By Peta Fry – Director of HR, Monahans
From an employers point of view settlement agreements may be thought of as a way out of a problem, when it feels too difficult to follow the standard procedures. However, sometimes where the organisation wants to go in a different direction or requires a different set of skills from some of its senior executives a settlement agreement can be a commercial alternative to redundancy.
- Manage the financial exposure, you manage the negotiation and therefore remain in control of what you’re prepared to spend
- Mitigate the risk of an Employment Tribunal claim as the employee is required to waive their legal rights
- Manage the confidentiality of the decisions, which helps to maintain the organisations reputation in the marketplace and with current and future employees
- Retain appropriate restrictive covenants to manage business exposure directly from the employee or their new employer
- Move forward with the business strategy in a planned and timely manner, allowing the business to meet any deadlines and with less disruption than a redundancy programme may bring
- Agree a package of support to assist the employee to move on and find their next appointment
In these circumstances, settlement agreement can also have benefits for the employee.
- Brings a potentially difficult situation to an end with some control, as usually in these circumstances there is a degree of negotiation regarding the final package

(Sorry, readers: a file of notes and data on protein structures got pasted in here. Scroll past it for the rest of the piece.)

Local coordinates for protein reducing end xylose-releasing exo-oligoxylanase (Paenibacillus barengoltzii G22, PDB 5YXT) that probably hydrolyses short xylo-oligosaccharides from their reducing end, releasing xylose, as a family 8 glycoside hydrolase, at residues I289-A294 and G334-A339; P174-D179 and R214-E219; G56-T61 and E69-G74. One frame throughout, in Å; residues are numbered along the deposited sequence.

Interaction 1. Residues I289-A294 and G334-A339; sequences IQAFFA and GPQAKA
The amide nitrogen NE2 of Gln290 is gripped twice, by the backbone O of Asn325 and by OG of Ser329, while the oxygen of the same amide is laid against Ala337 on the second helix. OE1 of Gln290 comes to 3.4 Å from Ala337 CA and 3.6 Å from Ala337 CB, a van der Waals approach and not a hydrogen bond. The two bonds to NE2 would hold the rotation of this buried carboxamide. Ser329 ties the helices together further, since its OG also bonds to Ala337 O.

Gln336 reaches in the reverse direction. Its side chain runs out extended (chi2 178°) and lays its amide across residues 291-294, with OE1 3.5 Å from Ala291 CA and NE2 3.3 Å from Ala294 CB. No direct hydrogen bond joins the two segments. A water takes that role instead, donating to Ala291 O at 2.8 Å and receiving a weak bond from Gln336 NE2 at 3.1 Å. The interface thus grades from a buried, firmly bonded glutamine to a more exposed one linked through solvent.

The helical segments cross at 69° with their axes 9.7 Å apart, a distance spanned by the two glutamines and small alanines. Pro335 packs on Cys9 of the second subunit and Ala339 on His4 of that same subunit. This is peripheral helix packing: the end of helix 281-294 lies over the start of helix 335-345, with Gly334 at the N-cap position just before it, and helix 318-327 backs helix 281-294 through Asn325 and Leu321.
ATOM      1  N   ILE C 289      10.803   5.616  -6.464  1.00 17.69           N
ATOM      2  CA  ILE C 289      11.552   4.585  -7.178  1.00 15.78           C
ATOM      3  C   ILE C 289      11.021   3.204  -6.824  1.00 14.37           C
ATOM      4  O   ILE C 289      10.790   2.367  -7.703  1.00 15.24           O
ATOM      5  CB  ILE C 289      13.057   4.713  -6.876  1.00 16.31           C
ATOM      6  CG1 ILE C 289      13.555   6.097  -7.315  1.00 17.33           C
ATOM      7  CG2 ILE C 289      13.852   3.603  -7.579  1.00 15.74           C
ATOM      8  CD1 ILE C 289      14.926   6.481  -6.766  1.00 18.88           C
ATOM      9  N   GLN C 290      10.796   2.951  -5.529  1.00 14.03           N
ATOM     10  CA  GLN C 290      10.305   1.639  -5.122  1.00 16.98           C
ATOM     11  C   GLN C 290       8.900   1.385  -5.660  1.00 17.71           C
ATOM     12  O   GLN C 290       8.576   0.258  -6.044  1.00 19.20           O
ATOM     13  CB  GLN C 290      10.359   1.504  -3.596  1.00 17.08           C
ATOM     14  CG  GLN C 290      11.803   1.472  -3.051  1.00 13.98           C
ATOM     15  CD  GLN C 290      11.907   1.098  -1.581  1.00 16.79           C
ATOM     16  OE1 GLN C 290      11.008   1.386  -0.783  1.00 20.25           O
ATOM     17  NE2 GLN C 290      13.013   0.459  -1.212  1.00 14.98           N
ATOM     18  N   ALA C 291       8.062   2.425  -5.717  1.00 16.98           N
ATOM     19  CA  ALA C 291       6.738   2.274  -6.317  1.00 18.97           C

- It’s confidential, so other employers are not going to be made aware of the circumstances – this is all agreed
- There’s a financial cushion, which allows you to take stock and decide on your future. Do you want to go in a different direction, something new you’ve always wanted to try? You’re in control, so time to step back and really decide “what motivates me”
Throughout the transition period it’s important that you retain control and can determine that the support you receive is right for you to achieve your goals.
As part of the package there may be support from an outplacement service, but if there isn’t you may want to consider finding someone for yourself. They can help with the shock of losing your job, help you identify what next and how you’re going to get there, preparing you for the job market including tapping in to the hidden job market and using social media effectively.
One opportunity that you have, is to make use of career assessments and when used in conjunction with professional support and advice can provide real understanding of your career needs and the possibilities based on who you actually are. It may help to broaden your horizons and discover all the alternatives that could work for you, and therefore make a well-informed career decision.
IMPORTANT: The contents of this page are for guidance only and do not constitute legal advice. You should consult a solicitor without delay if you require legal advice on a particular employment matter.